Autumn's delights

Good weather, good company, good riding… this year’s autumn tour was a cracker. We can’t have been the only cyclists seizing the opportunity to enjoy the lanes of southern England over the weekend, but other than observing from inside a cafe several members of the Swindon Road Club passing through Pewsey, Andy, Simon and I encountered few others. Perhaps the route, chosen as ever to keep us as far from motor traffic as possible, did so for cyclists. On even the quietest of lanes, however, motor vehicles are increasingly to be encountered thanks, presumably, to the ubiquitous sat-nav.

Oddly enough, Sunday’s ride turned out to be the quietest. Day one saw us leave Guildford via Godalming, where we doffed a metaphorical cap to the CTC’s former home at Cotterell House. (The organisation now lives in Guildford, of course). Cycle touring’s spiritual home left behind, we passed to the south of the Hog’s Back to find ourselves on the A31 west of Farnham. Time triallists will know this road from several TT courses including the H25/8 and, suitably inspired, we team time trialled our way to Bentley at a steady 26mph.

From here we found ourselves on Hampshire downlands and, once past Whitchurch, riding alongside the Bourne Rivulet, one of the tributaries of the River Test. If touring with any amount of luggage, it is well worth avoiding steep hills as far as possible and finding a road running alongside a river is one of the best ways to do so. We were climbing, nonetheless, and eventually enjoyed a rapid descent to the Vale of Pewsey. Which is mostly flat if you stick to it.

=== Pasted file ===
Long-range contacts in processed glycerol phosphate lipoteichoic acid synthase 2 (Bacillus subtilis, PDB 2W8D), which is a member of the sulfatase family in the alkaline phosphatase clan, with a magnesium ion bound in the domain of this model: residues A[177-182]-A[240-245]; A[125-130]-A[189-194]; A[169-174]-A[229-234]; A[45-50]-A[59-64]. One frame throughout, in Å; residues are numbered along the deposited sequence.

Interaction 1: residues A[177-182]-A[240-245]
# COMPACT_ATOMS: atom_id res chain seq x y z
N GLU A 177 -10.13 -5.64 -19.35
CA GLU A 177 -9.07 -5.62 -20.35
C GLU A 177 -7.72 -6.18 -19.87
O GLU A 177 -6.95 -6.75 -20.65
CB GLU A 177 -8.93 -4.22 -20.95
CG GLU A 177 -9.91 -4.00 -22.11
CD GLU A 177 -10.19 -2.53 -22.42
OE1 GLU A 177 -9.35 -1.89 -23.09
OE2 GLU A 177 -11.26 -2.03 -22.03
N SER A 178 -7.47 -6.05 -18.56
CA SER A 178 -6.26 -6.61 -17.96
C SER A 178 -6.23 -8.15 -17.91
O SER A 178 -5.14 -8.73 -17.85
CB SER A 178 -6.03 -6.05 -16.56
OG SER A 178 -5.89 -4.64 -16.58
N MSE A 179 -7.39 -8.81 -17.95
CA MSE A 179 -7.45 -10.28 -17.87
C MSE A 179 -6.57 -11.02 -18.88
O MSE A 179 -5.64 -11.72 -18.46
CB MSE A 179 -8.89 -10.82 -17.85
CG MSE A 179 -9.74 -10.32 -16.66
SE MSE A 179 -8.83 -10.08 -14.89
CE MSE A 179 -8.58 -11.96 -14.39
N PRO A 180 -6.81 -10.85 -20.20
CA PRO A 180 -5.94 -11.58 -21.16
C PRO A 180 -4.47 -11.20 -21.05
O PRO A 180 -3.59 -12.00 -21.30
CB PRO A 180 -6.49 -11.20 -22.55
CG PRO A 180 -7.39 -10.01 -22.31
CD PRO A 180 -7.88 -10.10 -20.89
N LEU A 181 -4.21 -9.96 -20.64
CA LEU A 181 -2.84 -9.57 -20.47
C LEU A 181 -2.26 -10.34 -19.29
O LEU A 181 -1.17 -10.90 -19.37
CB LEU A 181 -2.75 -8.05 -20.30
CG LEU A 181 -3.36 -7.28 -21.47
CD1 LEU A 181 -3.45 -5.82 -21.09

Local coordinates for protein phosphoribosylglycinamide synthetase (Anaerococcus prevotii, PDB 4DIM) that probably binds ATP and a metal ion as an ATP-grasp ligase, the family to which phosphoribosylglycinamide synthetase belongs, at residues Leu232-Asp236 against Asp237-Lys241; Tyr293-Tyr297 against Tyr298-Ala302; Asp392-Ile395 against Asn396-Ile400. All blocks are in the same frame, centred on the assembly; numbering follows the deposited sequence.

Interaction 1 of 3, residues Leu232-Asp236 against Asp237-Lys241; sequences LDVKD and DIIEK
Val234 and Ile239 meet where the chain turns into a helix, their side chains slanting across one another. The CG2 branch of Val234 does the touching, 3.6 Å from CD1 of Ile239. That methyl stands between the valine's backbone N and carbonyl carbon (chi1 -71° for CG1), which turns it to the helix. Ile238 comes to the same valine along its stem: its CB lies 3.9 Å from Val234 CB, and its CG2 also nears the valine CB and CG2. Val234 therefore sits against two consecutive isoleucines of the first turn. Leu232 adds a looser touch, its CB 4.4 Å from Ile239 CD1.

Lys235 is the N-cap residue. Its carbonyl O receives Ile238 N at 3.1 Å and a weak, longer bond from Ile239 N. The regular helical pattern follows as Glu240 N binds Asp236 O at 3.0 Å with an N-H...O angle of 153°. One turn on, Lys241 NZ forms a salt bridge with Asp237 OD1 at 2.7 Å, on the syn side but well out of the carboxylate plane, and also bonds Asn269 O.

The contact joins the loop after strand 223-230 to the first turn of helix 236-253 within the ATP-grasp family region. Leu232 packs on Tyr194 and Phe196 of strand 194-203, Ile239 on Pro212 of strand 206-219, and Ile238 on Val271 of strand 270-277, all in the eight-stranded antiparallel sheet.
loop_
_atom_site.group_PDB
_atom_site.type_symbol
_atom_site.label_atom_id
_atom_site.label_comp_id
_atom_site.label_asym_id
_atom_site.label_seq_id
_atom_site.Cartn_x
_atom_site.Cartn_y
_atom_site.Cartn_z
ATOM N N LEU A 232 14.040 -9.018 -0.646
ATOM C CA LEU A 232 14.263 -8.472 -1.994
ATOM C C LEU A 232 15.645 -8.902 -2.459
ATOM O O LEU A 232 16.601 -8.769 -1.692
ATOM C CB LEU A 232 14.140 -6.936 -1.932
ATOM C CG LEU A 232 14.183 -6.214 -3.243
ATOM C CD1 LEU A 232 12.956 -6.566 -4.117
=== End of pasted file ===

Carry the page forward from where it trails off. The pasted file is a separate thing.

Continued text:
Luggage left at our accommodation, a stunning 16th century inn south of Devizes with excellent ales, ciders and food, we decided on a loop through the Avon gorge where the river runs from Bradford on Avon, home of Moulton bicycles, to Bath. The sides of the gorge are steep and home to several climbs of 20percent or more. Leaving Limpley Stoke by the ridiculously severe climb towards Winsley, we turned left past Conkwell Grange and took in superb views across the valley from what must be the least-travelled lane in Somerset and Avon.

Having lunched on Cornish pasties at Corsham, we visited Lacock, had a bit of a burn-up with a willing chap on a K-Swiss road bike and wondered at the stunning view from the hamlet of Bowden Hill, with its interesting Rhenish Helm church spire.

For the ride home, the obvious route would have been the reverse of the way out, not least because it was the best of those available then. For variety, however, we took a more southerly road out of Pewsey across the downs towards Everleigh. Halfway there, we noticed a byway leading enticingly off to the east, which is where we were headed. We took it. The first couple of miles were easy enough and descended with enough of a gradient to deter us from turning around when the hard-pack turned to something boggier and less obviously suited to laden road bikes.

Still, they will go pretty well anywhere… Eventually we were obliged to dismount and pick our way around a mud hole of considerable depth. Simon in particular did not enjoy this, encouraging me and Andy to forge ahead. While no more deep mud blocked our way, there were ruts to contend with. One claimed Andy as he was distracted by a pheasant. Inching our way along the grassy ridge between the ruts, we encountered a pair of Land-Rovers. Their drivers did not look too pleased to see road cyclists on what they seemed to think was a pretty taxing green lane. Eventually, after almost an hour of mucking around, we found ourselves back on the Everleigh road, about a mile past the point where we turned off it.

So, when we found the Hatchet Arms, with its extensive lunch menu and well-stocked bar, we piled straight in. The only trouble with such a place is that it can be hard to leave. Which is why it is worth carrying lights on tour at this time of year.

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